Add a comment
A circuit court judge on Thursday ordered a Sioux Falls couple to turn over a Ukrainian orphan after deciding that claims he was abused while in an orphanage were the jurisdiction of the Ukrainian justice system.
The decision by Judge Patricia Riepel averted a potential messy diplomatic situation with Ukraine.
Irina Kleinsasser had been given a temporary guardianship over 7-year-old Serhii Safronenko in August at the same time the boy was supposed to return home. Kleinsasser said the boy complained of physical and emotional abuse at the orphanage where he lived.
Safronenko had come to South Dakota in June as part of a program that allows Ukrainian orphans to stay temporarily with host families in the United States. He was supposed to return home Aug. 18.
It was the third time the boy had stayed with Kleinsasser: He had spent last summer and part of last winter here as well.
Kleinsasser's lawyer, Henry Evans, argued Thursday that Kleinsasser's temporary guardianship for Safronenko should remain in place while an investigation was carried out into whether the boy's claims of abuse were legitimate.
"We are here because he's afraid of abuse," Evans said.
Following the hearing, Kleinsasser said the boy's accusations of abuse at the orphanage had been deemed credible by Child's Voice, a children's advocacy center run by Sanford Health that provides evaluations of children for abuse and neglect.
But under state law, judges are required to treat foreign countries in jurisdictional cases as if they were a U.S. state unless a country violates "fundamental principles of human rights." Riepel noted that there was no evidence that the Ukrainian justice system would not treat claims of abuse fairly and impartially.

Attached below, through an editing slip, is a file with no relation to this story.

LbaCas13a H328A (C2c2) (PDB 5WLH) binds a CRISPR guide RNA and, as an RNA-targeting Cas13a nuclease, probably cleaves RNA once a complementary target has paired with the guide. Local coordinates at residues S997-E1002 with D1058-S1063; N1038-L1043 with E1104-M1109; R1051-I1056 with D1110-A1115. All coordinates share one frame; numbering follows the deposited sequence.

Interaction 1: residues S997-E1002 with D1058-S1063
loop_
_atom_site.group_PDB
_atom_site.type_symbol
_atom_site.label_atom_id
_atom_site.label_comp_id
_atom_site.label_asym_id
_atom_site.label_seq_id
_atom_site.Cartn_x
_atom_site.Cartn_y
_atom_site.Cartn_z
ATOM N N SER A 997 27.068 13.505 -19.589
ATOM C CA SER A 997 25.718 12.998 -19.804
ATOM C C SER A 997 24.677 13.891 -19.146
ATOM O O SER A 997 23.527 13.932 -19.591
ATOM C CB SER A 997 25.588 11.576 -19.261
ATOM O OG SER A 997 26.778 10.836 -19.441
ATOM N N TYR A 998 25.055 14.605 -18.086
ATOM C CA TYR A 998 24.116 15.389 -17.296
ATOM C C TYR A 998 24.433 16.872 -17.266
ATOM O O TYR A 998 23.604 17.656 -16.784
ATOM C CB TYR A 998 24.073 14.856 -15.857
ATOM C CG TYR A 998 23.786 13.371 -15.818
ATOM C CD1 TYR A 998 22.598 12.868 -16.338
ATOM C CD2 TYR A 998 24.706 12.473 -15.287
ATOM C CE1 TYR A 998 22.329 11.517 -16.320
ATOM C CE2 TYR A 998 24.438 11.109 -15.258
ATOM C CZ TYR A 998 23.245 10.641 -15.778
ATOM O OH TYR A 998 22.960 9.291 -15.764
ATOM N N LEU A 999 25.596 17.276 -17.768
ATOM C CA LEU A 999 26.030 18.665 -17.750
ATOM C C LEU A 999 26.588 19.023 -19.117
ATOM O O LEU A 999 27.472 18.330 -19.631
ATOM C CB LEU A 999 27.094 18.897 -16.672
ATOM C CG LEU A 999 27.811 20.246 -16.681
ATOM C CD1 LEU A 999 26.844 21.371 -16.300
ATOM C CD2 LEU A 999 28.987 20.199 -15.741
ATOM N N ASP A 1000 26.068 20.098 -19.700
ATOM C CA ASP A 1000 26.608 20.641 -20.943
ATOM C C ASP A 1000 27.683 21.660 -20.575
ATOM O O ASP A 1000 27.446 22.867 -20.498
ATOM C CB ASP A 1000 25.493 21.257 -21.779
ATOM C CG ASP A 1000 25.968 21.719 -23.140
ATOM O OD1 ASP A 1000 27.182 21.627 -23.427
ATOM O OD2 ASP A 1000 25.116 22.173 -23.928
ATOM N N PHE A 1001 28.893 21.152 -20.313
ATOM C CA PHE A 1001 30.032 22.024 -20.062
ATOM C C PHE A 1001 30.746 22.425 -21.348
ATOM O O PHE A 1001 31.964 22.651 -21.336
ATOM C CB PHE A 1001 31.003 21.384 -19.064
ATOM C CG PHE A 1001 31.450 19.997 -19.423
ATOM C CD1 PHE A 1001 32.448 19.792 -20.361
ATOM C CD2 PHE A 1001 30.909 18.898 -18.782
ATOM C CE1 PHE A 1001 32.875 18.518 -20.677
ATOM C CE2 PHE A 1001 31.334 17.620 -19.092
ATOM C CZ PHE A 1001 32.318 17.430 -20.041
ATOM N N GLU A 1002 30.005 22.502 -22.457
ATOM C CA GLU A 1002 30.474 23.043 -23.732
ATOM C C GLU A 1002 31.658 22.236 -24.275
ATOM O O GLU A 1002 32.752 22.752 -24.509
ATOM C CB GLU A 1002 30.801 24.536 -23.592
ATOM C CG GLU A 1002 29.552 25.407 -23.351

"Tell me what the advantage is to have a hearing here when all the witnesses are in a different state?" Riepel asked.
Evans replied that the court system in South Dakota could be more objective.
Attorney Nichole Carper, who represented the agency that brings orphans to the United States, said it was "suspicious" that there were sudden claims of abuse. She noted that Kleinsasser had sent an email a few days earlier to the agency requesting records about Safronenko's dental history, and did not mention the abuse claims.
The abuse claims, Carper said, came after Kleinsasser learned that Safronenko would not be available for adoption, in part because he had a sister and grandmother in Ukraine. When Riepel asked Carper whether the Ukrainian government wanted jurisdiction in the case, Carper responded: "They feel it's a kidnapping."
But Kleinsasser, who speaks Ukrainian, disputed the contention that the boy has a sister.
"Why would he be in an orphanage if he has a family?" she said.
Two officials from the agency, Isida Bridge, traveled from Florida for Thursday's hearing. Ilona Antonova, the agency's deputy president, disputed claims that the orphanage was abusive. The program, which brought 100 Ukrainian orphans to the United States to stay with host families over the summer, runs with the blessing of the U.S. and Ukrainian governments, she said.
"This is a governmental program run by two governments and everything is approved," she said.
Riepel gave a tearful Kleinsasser two hours to return the boy.
"We brought him to the Holiday Inn," she said later Thursday night after packing two backpacks. "The police were there. He was crying hysterically."
She said Riepel made a "big mistake" sending the boy back.
"I probably will never, ever see or talk to him again," she said.